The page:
There was a leading ‘enceinte’ which is now obscured by village buildings. In the Celtic world it was customary to re-whitewash standing stones annually, at the festival of Beltane marking the coming of Baal’s fire.
From Carnac, the comets were pulled anticlockwise around Jupiter (Mt St Michel), into a downward spiral into the inner solar system where their paths were drawn in the diagram as giant earth ditches (dykes) on the landscape. According to Camden’s Britannia of 1596, pagan countrymen still called Wansdyke, ‘Wodenesdic, that is to say the ditch of Woden or Mercurie, made by the devil upon a Wednesday’
Enough remnants of the ‘devil’s dykes’ (Grim’s ditches) remain on the ground to reconstruct a possible sequence of events.
The initial approach was marked by Ackling Dyke which runs from southwest to northeast in a straight line directly toward Saliis-bury (Mars Hill) – into a headlong clash with Mars, represented by Sarum Hill. According to Hesiod, it was Mercury (and his charioteer) who clashed with Mars; corresponding to Grim’s folktale where it was Hansel (Mercury) who ate the red gingerbread roof of the ogre’s house.
The direct physical impact with Mars was represented by the enormous ‘shockwave’ trench dug around the peak of Mars – corresponding to the real enormous polar crater and peak of Olympus Mons on planet Mars. In Hesiod’s account, Mercury ran his chariot full tilt into Mars with a crash that thundered and shook the heavens.
Debris from this impact – from Mars and from Mercury – mainly scattered outward into what is now the Asteroid Belt. But some fell to Earth for years afterwards as the wrath of the gods descended on man as stones falling from the sky. Homer had Apollo’s flaming arrows (meteorites) fall as … stones showered to Earth like snow driven by a storm-wind thick and fast until the earth ran dark with blood. Hapless, guiltless man was stoned to death by the gods.
After the Mars impact, Venus carried on blithely, while ever-faithful Mercury ‘bounced off’ and followed her with their spiral trail marked on the ground by ‘Luguvallum’ – Lugh’s furrows, where Lugh was the demon Mercurie or Woden. Other remnants of the Luguvallum, one of Homer’s thrice ploughed furrows, remain as Grim’s Ditch, Wat’s Dyke, Offa’s Dyke and Wansdyke.
After the impact with Mars, the track of Venus and Mercury continued northeast along Grim’s Ditch (parallel to the Ridgeway); then looped west along what is now called Hadrian’s Wall … but long before, originally called Lugh’s Trench. The track then turned south down Offa’s Dyke, with an offshoot into Wat’s Dyke; before swinging east again along Wansdyke to come to ‘home’ in close orbit around the sun. The cometic path along the Milky Way (the Ridgeway) through the constellations corresponds to Homer’s tortuous journey home for Odysseus – and when he did reach home ‘by the fireside’ (the sun) he looked like a humpbacked old man because his ‘flesh’ had been torn from him in the clash with Mars. Likewise, when Hansel finished eating Mars’ red roof, he and Gretel escaped across the lake (of inner space) to live happily ever after at the foot of the Golden Castle (the sun).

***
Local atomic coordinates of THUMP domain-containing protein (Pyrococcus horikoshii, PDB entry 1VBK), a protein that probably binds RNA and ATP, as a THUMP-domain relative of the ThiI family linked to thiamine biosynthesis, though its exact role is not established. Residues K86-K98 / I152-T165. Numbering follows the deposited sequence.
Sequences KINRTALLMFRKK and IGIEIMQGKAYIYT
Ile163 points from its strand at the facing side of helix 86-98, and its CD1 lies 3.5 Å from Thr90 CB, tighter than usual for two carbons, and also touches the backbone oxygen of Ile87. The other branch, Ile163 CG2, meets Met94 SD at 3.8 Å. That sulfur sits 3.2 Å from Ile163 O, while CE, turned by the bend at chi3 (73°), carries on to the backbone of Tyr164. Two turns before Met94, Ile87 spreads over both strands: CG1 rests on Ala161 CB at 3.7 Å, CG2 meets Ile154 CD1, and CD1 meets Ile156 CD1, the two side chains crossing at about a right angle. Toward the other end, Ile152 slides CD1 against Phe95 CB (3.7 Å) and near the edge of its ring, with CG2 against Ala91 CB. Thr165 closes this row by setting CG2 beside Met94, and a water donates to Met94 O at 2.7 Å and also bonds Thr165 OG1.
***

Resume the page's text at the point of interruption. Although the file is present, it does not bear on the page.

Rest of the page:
Along the way, the remnants of Wat’s Dyke appear to suggest the architects chose to illustrate a small diversion, capturing the Classical story of Icarus who flew too near the sun – so his wings melted and he crashed and burned. As Venus and Mercury proceeded down Offa’s Dyke, a fragment of debris separated along the [remnant] trail of Wat’s Dyke – pointing directly at Avebury circle and Silbury Hill (the sun). Icarus, the fragment son, spun out of control and was seized by the overwhelming gravitation of the sun with an impact that was illustrated by the enormous ‘shockwave’ circular trench of white chalk at Avebury, about 350 m in diameter and up to 10 m deep. Interestingly, Icarus’ ‘wings’ at Avebury were also once illustrated as ‘avenues’ of stones by early antiquarian William Stuckeley in about 1730, but then lost until reconfirmed by survey in 1999.